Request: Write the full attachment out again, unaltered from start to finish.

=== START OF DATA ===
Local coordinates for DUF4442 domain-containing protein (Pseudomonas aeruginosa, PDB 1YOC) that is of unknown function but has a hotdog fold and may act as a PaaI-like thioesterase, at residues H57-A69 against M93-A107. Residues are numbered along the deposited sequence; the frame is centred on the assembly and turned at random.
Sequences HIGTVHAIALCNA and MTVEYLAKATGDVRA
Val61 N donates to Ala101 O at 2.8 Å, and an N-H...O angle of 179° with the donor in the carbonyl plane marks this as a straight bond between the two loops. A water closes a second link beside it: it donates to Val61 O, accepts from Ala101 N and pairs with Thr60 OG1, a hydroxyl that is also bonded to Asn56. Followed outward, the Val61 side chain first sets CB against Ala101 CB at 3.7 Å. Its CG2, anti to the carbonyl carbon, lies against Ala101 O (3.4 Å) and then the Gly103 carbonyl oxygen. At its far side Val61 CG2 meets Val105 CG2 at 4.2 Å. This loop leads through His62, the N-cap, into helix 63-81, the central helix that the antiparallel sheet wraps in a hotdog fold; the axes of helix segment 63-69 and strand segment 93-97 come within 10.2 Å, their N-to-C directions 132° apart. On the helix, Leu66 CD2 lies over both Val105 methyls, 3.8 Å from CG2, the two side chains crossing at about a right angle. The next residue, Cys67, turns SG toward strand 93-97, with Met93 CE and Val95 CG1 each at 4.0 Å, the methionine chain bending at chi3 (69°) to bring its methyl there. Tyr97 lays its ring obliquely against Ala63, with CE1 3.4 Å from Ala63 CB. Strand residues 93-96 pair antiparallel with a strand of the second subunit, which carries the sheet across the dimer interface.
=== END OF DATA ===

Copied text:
Local coordinates for DUF4442 domain-containing protein (Pseudomonas aeruginosa, PDB 1YOC) that is of unknown function but has a hotdog fold and may act as a PaaI-like thioesterase, at residues H57-A69 against M93-A107. Residues are numbered along the deposited sequence; the frame is centred on the assembly and turned at random.
Sequences HIGTVHAIALCNA and MTVEYLAKATGDVRA
Val61 N donates to Ala101 O at 2.8 Å, and an N-H...O angle of 179° with the donor in the carbonyl plane marks this as a straight bond between the two loops. A water closes a second link beside it: it donates to Val61 O, accepts from Ala101 N and pairs with Thr60 OG1, a hydroxyl that is also bonded to Asn56. Followed outward, the Val61 side chain first sets CB against Ala101 CB at 3.7 Å. Its CG2, anti to the carbonyl carbon, lies against Ala101 O (3.4 Å) and then the Gly103 carbonyl oxygen. At its far side Val61 CG2 meets Val105 CG2 at 4.2 Å. This loop leads through His62, the N-cap, into helix 63-81, the central helix that the antiparallel sheet wraps in a hotdog fold; the axes of helix segment 63-69 and strand segment 93-97 come within 10.2 Å, their N-to-C directions 132° apart. On the helix, Leu66 CD2 lies over both Val105 methyls, 3.8 Å from CG2, the two side chains crossing at about a right angle. The next residue, Cys67, turns SG toward strand 93-97, with Met93 CE and Val95 CG1 each at 4.0 Å, the methionine chain bending at chi3 (69°) to bring its methyl there. Tyr97 lays its ring obliquely against Ala63, with CE1 3.4 Å from Ala63 CB. Strand residues 93-96 pair antiparallel with a strand of the second subunit, which carries the sheet across the dimer interface.